Worth Fighting For: Suffragette and Bridge of Spies

Nov 5, 2015 by Nickelodeon on The Nickelodeon Blog

When James Donovan (Tom Hanks, under Steven Spielberg’s direction for the first time since The Terminal) asserts to a skeptical room that, “Every person matters,” we realize that this has never been the political case. However obvious it may seem, however much we might fight for it, that it bears repeating only shows how far off equality and justice remain. “Every person matters” is a tantalizing ideal, even a fantasy—one always more real, more acute, more powerfully realized in the average citizen than in the highly-seated officials who could make it reality.

Two new films take it as an axiom of human life, and then show the degree of friction this central principle of society encounters when otherwise unremarkable people find themselves forced to become crusaders. The protagonists of Suffragette and Bridge of Spies lead diligent but unambitious lives: Maud Watts (Carey Mulligan) tends to her factory work and her family, James Donovan to insurance law. But around them, the twentieth century ebbs and flows with turbulent wars outside of their control—and sometimes their understanding.

In 1912 London, the movement for women’s suffrage leaves the world of letters and pamphlets and enters the streets. Protests become aggressive and uncompromising. Occasionally they are fatal. Maud Watts had kept her head down, working in the paid industrial and unpaid domestic spheres. Despite her hesitation, she finds herself increasingly drawn to the new public face of feminism: fully human, tangible, a face with muscles. Edith Ellyn (Helena Bonham Carter) slowly radicalizes her, attuning Watts to her disenfranchisement that, though perfectly visible, was visible in the way a ladder without rungs is visible. Director Sarah Gavron and writer Abi Morgan frame Watts as a spectator, audience to a fight waged by women with as much to lose as she physically, economically, familially, and psychologically. Political personhood, metonymized by the right to vote, takes on the existential capaciousness of liberated womanhood. The burning education of the real slowly sheds Watts’s hopelessness. In this way, Suffragette decenters the Great Person myth of history. It is not the story of an idol against which one measures one’s own participation in emancipatory movements. Watts exemplifies the process of awakening to the political realities already embedded in society, realities of dissent, objection, desire, and demanding. With a tight focus on the day-to-day of asserting equality to a stubborn government, hostile public, retaliatory police force, and reluctant family, Suffragette is a people’s narrative of the British suffragette movement.


Across the pond and 45 years later (though it sometimes seems generations beyond; the nuclear world is a new place), the CIA appoints insurance lawyer James Donovan to be a Soviet spy’s legal defense. His assignment mushrooms into negotiating a trade with the USSR for a downed US pilot held in the Eastern Bloc. Donovan understands himself to be a fundamentally decent man and a patriot in an era when American patriotism seemed as intuitive as reciting the Pledge of Allegiance. But when he’s confronted with the gritty reality of geopolitical compromise, the foundational ideals of American life fall limp like a flag in no wind. He finds himself ostracized for representing the enemy, but sees the right to justice as an inalienable fact of American citizenship.  Bridge of Spies moves from Brooklyn to Berlin during the trial, heaving Donovan to the border of his country that expands itself through wartime deals with an enemy it refuses to fight outright. The atomic bomb looms, the clock ticks, Donovan notices suspicious men in dark coats following him. This is a courtroom drama that plays like a ’70s political thriller in compact and paranoid anamorphic 35mm—and it’s as elegant and tightly constructed as anything Spielberg has ever made. He deploys all-American iconography—flags, Fords, and fedoras—only to suggest that waving the stars and stripes leaves you no energy to fight for those whom no one else will fight for. As the screws tighten on Donovan, personally and geopolitically, Spielberg puts pressure on Donovan’s statement that, “Every person matters.” What would it look like to really believe that?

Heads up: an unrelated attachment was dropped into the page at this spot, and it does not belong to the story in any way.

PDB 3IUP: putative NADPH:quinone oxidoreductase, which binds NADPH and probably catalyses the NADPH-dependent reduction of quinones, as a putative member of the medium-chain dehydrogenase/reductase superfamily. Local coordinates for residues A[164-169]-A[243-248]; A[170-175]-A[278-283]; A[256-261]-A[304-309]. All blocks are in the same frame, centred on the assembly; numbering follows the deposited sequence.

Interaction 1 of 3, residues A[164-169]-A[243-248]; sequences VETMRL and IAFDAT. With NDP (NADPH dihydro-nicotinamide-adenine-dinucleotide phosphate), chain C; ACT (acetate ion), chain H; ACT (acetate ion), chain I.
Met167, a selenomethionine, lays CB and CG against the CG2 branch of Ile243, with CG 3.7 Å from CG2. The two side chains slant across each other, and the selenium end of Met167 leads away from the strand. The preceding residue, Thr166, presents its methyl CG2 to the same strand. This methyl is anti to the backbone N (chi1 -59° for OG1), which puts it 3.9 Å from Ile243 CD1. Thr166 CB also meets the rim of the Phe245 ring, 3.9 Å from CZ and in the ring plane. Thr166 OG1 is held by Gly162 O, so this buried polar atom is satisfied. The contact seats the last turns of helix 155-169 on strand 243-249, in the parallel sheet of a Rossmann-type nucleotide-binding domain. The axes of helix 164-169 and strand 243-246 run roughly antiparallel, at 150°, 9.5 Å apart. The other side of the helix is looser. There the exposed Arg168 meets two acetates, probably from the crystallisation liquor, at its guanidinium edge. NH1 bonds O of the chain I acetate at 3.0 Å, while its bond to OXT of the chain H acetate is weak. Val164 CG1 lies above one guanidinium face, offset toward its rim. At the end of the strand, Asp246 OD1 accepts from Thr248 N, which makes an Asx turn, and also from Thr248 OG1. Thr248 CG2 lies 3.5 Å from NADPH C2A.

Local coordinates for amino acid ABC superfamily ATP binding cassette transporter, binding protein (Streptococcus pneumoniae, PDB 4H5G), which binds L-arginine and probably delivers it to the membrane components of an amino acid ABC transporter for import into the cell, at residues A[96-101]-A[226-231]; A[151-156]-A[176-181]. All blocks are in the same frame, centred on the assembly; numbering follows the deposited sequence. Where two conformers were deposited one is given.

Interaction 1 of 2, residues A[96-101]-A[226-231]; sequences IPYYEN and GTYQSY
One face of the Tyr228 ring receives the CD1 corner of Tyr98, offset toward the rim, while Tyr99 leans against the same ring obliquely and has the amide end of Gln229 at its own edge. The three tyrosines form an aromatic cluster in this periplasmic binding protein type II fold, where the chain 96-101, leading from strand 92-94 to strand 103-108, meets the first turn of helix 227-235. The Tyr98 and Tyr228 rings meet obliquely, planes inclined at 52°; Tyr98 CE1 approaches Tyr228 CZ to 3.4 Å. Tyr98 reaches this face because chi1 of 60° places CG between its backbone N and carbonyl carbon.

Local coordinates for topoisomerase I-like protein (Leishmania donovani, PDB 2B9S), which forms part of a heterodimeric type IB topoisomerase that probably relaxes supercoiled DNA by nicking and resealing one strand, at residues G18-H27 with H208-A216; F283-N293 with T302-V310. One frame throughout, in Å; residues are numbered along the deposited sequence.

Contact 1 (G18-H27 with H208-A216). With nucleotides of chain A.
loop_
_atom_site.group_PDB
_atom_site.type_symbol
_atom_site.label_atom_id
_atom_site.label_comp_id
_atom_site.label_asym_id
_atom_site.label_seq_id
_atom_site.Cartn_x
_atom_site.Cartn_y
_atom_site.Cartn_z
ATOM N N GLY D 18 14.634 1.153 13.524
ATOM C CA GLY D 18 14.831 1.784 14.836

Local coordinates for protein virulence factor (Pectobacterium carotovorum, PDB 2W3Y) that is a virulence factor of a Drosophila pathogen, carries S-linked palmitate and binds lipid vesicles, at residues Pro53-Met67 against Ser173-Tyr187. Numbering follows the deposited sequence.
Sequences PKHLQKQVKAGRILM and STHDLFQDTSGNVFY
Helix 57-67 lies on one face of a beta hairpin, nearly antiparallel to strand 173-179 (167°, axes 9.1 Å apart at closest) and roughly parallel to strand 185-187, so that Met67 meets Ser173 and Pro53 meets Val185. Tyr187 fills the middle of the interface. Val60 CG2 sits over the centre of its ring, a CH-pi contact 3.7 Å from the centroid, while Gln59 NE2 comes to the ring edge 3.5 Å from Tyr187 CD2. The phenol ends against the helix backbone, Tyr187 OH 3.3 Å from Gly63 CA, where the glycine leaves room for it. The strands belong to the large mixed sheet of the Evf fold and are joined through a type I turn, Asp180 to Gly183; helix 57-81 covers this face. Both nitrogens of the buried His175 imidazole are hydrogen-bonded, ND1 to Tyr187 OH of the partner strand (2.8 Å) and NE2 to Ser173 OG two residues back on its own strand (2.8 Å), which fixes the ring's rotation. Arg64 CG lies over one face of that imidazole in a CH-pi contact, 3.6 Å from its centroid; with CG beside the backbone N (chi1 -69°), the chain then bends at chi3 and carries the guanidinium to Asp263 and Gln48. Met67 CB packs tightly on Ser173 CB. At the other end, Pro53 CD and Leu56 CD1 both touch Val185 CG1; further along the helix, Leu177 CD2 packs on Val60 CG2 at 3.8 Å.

Suffragette and Bridge of Spies look at two moments in the twentieth century when a person confronted the grand machinery of the state as it challenged human worth. With no training for the damage that comes with a moral conscience, Maud and James are not and do not become heroes. They become best hopes in a global system stacked against the idea that every life matters. They are images of the person who fights for something for no better reason than that it’s worth fighting for.

—Mike Opal

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